CD, The Eastern Front, 2008
Despite his relative youth, Israeli producer Arsenicum has managed, with “In Hoc Signo Vinces” (a motto of the Knights Templar – “by this sign you will conquer”), to create a very worthwhile addition to the lexicon of dark and martial ambient music. Stirring, evocative and colder than a Svalbard winter, Kreuzer’s debut album is off to a grand start.
Certainly, like most of the genre, it doesn’t appear at first glance to have much going on: it’s only with repeated listening that the depth and scope of this selection of dark ambient becomes clear. There is far more substance within this record than in much contemporary electronica. Even though the predominant theme is a medieval one, revolving around crusaders and the holy land, the atmosphere that it generates is timeless. At times, it even gives off a feeling of far-off futuristic desolation, as tinny, decaying speakers rumble with forgotten melodies of a bygone era, their only audience the swirling dust.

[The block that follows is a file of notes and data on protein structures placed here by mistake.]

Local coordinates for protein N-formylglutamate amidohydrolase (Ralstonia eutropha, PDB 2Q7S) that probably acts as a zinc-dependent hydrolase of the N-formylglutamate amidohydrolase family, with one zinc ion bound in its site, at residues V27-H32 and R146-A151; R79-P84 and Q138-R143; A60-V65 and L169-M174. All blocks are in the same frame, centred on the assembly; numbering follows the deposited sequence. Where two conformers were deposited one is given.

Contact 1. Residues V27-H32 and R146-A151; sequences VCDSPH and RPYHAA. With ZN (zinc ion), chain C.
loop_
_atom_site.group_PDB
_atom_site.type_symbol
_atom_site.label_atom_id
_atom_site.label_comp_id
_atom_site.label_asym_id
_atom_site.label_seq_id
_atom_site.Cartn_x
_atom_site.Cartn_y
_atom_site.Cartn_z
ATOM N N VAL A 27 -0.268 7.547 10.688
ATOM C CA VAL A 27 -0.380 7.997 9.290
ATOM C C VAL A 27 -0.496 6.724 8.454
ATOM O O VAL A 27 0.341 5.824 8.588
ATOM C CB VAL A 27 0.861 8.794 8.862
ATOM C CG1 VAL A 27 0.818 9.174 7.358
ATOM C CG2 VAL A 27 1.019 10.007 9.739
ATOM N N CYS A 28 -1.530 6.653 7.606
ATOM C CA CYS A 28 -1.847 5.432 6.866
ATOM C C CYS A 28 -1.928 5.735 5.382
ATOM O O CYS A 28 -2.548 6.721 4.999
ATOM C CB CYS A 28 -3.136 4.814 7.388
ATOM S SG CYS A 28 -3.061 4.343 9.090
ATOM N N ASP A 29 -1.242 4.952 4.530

What makes Kreuzer more successful in this endeavour than many of his contemporaries is his unabashed exploitation of texture more relevant within the context of industrial music than ambient; there is a gritty undertone to the entire recording that gives everything an edgier, more malevolent tone – a side effect that works entirely to Kreuzer’s advantage. Technically, there is little left for Arsenicum to achieve on subsequent releases aside from a slight polishing.
While the term ‘dark ambient’ may have many fans of the darker side of electronic music clutching their ears in terror, they have obviously not yet experienced Kreuzer. “In Hoc Signo Vinces” is original, beautiful and deeply disturbing. I am in love with this album.
— David vander Merwe